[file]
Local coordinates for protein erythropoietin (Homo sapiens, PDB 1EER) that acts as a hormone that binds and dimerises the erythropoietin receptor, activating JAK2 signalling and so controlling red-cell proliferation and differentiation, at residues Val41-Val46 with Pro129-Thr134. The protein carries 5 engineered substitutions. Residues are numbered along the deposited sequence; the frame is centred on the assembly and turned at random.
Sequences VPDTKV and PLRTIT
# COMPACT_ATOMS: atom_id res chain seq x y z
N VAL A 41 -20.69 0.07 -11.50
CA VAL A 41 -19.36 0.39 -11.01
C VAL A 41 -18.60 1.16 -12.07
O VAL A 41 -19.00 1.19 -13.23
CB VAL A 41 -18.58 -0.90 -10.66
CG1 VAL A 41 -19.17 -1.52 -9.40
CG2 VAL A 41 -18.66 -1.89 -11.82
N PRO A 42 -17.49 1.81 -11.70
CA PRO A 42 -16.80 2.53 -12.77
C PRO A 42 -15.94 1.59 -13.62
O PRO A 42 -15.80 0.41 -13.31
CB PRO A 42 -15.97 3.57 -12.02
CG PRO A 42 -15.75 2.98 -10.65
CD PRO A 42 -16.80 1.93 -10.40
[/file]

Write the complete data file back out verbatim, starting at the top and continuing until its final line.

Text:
Local coordinates for protein erythropoietin (Homo sapiens, PDB 1EER) that acts as a hormone that binds and dimerises the erythropoietin receptor, activating JAK2 signalling and so controlling red-cell proliferation and differentiation, at residues Val41-Val46 with Pro129-Thr134. The protein carries 5 engineered substitutions. Residues are numbered along the deposited sequence; the frame is centred on the assembly and turned at random.
Sequences VPDTKV and PLRTIT
# COMPACT_ATOMS: atom_id res chain seq x y z
N VAL A 41 -20.69 0.07 -11.50
CA VAL A 41 -19.36 0.39 -11.01
C VAL A 41 -18.60 1.16 -12.07
O VAL A 41 -19.00 1.19 -13.23
CB VAL A 41 -18.58 -0.90 -10.66
CG1 VAL A 41 -19.17 -1.52 -9.40
CG2 VAL A 41 -18.66 -1.89 -11.82
N PRO A 42 -17.49 1.81 -11.70
CA PRO A 42 -16.80 2.53 -12.77
C PRO A 42 -15.94 1.59 -13.62
O PRO A 42 -15.80 0.41 -13.31
CB PRO A 42 -15.97 3.57 -12.02
CG PRO A 42 -15.75 2.98 -10.65
CD PRO A 42 -16.80 1.93 -10.40